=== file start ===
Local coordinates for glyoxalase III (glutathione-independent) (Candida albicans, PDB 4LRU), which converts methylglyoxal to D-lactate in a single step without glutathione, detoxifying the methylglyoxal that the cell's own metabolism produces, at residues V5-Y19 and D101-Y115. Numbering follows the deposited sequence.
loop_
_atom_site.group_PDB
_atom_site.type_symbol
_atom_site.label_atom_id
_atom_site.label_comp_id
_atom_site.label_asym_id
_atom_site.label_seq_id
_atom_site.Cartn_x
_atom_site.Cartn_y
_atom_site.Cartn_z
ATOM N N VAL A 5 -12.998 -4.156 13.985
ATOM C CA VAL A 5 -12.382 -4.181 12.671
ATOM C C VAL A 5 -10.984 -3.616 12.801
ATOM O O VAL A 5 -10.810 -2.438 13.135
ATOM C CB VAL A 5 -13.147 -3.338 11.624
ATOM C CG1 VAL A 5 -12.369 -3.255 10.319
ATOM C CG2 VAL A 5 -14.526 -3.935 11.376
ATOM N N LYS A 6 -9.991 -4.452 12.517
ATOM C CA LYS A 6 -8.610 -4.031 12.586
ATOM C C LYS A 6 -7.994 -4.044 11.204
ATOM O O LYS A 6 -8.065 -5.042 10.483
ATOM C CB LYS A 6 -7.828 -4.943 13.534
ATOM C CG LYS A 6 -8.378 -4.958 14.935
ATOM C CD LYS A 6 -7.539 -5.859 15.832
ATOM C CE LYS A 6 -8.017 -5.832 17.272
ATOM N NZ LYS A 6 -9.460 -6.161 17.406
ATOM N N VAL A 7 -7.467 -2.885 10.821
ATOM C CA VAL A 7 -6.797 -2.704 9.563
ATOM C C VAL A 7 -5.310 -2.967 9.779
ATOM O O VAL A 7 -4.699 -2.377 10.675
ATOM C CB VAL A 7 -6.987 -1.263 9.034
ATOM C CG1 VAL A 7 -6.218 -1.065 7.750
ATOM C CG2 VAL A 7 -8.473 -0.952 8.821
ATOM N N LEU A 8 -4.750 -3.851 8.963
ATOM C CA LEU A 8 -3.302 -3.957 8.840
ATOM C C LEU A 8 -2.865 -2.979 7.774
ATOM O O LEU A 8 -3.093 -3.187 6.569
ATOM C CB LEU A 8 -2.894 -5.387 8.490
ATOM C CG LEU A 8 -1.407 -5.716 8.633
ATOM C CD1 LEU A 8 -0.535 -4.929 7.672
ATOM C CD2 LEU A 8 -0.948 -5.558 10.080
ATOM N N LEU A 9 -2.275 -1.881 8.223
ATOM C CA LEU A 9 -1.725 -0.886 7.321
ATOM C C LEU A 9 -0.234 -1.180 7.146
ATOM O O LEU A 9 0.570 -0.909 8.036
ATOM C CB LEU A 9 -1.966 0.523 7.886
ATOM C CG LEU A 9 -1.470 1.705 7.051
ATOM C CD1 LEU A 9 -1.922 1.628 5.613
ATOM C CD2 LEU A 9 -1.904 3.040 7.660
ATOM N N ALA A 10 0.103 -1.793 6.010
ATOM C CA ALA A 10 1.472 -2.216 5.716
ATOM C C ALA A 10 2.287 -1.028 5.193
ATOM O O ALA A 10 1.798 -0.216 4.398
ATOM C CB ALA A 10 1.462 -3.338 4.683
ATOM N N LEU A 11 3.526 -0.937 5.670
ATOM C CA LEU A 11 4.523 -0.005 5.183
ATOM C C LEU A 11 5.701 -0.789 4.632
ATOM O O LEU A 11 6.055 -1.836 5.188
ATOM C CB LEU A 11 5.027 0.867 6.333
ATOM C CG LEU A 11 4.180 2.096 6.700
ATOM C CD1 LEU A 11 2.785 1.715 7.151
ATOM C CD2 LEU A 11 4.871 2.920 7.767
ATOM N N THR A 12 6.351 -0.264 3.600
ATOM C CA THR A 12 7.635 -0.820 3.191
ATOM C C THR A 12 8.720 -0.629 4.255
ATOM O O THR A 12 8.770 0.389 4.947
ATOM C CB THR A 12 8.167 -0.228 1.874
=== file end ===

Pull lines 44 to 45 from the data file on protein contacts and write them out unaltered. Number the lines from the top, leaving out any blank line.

ATOM C CA LEU A 9 -1.725 -0.886 7.321
ATOM C C LEU A 9 -0.234 -1.180 7.146